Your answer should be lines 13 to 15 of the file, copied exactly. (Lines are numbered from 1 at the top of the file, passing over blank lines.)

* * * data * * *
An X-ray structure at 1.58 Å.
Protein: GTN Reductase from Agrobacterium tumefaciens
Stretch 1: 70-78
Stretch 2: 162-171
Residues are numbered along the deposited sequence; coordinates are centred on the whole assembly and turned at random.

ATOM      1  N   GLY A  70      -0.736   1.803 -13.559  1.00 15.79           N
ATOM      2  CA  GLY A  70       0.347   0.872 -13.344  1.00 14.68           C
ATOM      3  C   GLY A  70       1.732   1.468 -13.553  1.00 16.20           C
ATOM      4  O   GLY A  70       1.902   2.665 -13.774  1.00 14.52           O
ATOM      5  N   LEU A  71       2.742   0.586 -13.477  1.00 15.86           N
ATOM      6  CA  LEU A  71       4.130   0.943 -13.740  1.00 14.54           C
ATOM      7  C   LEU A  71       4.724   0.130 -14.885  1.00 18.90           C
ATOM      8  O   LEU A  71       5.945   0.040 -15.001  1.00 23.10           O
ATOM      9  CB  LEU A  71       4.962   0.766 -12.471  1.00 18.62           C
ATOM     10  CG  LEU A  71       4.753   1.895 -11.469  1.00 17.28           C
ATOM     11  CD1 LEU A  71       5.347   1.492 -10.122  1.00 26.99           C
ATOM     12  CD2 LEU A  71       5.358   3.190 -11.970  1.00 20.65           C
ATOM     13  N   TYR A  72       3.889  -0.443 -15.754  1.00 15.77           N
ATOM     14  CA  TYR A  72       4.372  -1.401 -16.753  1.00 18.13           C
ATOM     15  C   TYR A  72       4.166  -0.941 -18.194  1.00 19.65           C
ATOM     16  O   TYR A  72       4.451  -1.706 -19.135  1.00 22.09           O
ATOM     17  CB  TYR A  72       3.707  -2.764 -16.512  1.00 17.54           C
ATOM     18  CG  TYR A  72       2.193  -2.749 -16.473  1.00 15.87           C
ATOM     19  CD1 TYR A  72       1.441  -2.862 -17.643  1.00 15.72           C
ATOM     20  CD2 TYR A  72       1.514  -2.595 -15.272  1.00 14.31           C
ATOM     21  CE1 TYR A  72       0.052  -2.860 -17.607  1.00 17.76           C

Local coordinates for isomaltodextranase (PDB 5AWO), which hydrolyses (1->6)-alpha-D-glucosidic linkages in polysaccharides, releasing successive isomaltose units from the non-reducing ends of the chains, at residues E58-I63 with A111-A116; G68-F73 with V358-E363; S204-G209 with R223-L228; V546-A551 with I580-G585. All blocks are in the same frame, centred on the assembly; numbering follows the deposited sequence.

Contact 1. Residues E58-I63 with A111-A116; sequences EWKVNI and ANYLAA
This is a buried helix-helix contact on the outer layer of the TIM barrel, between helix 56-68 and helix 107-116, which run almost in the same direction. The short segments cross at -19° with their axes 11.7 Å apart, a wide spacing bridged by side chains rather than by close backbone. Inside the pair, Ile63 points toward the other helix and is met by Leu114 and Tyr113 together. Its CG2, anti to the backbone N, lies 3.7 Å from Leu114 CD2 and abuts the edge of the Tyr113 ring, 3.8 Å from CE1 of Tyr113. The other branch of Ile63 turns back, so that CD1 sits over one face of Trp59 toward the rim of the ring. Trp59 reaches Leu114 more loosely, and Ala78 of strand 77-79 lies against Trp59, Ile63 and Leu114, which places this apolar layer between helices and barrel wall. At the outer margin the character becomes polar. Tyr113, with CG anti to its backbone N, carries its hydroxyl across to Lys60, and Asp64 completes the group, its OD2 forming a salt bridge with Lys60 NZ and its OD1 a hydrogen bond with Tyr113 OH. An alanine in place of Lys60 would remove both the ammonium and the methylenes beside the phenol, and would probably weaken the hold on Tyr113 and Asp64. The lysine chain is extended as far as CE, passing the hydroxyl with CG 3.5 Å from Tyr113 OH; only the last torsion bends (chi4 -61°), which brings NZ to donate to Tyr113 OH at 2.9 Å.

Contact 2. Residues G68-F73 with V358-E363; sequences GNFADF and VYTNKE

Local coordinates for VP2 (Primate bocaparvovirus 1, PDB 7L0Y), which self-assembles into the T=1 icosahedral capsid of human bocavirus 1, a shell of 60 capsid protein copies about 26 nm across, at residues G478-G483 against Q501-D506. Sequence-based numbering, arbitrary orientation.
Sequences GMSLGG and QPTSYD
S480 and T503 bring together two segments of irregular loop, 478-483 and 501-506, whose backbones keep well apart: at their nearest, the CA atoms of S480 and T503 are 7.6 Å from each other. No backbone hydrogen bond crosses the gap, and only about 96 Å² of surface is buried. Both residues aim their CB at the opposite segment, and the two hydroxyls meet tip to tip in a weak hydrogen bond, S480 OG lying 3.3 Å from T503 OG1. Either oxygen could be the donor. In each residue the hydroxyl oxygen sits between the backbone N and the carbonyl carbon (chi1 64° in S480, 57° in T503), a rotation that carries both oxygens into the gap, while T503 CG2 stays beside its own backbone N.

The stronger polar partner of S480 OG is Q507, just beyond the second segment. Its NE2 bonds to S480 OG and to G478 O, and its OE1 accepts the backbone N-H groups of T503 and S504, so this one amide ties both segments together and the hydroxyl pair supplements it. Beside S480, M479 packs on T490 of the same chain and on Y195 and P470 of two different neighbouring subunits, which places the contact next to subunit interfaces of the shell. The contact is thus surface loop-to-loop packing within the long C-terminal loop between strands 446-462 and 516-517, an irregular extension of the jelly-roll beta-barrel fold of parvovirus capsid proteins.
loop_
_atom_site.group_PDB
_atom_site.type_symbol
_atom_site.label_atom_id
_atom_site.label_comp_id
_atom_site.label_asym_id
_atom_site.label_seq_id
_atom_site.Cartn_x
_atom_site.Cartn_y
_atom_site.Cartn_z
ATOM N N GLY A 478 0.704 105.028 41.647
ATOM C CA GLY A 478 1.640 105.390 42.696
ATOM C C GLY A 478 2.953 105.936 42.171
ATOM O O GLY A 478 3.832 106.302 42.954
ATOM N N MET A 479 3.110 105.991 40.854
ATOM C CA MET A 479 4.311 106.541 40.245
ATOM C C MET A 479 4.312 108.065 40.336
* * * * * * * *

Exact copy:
ATOM      8  O   LEU A  71       5.945   0.040 -15.001  1.00 23.10           O
ATOM      9  CB  LEU A  71       4.962   0.766 -12.471  1.00 18.62           C
ATOM     10  CG  LEU A  71       4.753   1.895 -11.469  1.00 17.28           C